Me (what I would have said if Disqus had let me post) : I'm sorry, Sue, but as you know perfectly well, that is completely untrue. The public did not "vote against getting rid of FPTP" - they voted against adopting AV, which is a majoritarian system that would have produced an even bigger Tory majority on just 37% of the vote. If anything, the public voted for the marginally more proportional of the two non-proportional systems on offer, but that doesn't mean FPTP is good enough for them. As you'll doubtless recall, the No2AV campaign even had a section on their website entitled "Yes to PR, No to AV".

I'm afraid trying to rewrite history now simply isn't going to wash. If the Tories had wanted to defeat PR, they should have put it on the ballot paper and made the case against it.

Monday, June 22, 2015

Common Space launch party film

I mentioned yesterday that William Duguid and I were interviewed together for a Phantom Power video at the Common Space launch party, and here it is.  Also featured are Angela Haggerty, Derek Bateman, Jack Foster, and James Devoy.  If you have any trouble with the embedded video, the direct link is HERE.

Why Adam Ramsay is wrong to claim that tactical voting on the regional list is a viable option

Adam Ramsay is someone I respect a great deal, and for that reason it's incredibly disappointing to see him accuse people on Twitter of living in "fantasy land" and "denying basic maths" for pointing out that tactical voting on the regional list is not a viable option.  This is absolutely Orwellian stuff from him - black is white, war is peace.  I'll just take a selection of his tweets on the subject and try to explain why they don't make sense...

"if you only care about maximising the number of SNP seats, vote SNP twice...if you care about maximising the number of pro-Indy MSPs, vote SNP/ what plausible scenario is that not true?"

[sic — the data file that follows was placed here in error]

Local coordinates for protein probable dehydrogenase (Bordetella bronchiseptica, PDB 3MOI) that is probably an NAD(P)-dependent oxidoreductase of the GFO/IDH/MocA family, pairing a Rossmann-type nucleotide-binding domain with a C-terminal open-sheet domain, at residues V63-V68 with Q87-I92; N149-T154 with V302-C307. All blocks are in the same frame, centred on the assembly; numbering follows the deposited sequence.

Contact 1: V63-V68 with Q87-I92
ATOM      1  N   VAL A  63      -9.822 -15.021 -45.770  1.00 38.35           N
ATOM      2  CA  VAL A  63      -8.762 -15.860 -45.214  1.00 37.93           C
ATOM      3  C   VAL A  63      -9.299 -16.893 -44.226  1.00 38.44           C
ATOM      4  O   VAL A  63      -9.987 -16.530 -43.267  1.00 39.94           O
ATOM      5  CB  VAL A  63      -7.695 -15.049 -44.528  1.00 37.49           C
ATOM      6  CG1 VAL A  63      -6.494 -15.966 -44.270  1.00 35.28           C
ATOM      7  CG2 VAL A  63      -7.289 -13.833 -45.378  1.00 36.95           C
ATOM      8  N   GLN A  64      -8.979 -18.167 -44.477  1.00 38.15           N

"NE list in 2011 is a case in point. Took 140,000 votes to elect 1 SNP MSP...if they'd votes Green or SSP, it's have delivered 5 MSPs."

The NE list in 2011 is of course the outstanding real world example of why tactical voting on the list doesn't work. We know that some SNP supporters and members voted "tactically" for the Greens in the North-East, wrongly assuming that the SNP had no chance whatever of winning a list seat in the region. As it turned out, the SNP did win a list seat (in spite of winning every constituency) and the Greens didn't, meaning that every single one of those "tactical" votes was wasted. Worse still, the strategy ran a significant risk of backfiring catastrophically - if 2000 more SNP voters in the North-East had switched "tactically" to the Greens, and 600 more had switched to the SSP, the final seat on the list would have gone to the Tories rather than the SNP. This isn't simply a question of tribalistic fretting about the SNP's position - it would have reduced the overall number of pro-independence MSPs by one, and increased the overall number of anti-independence MSPs by one, thus driving a coach and horses through what is supposed to be the whole purpose of this "tactical voting" wheeze.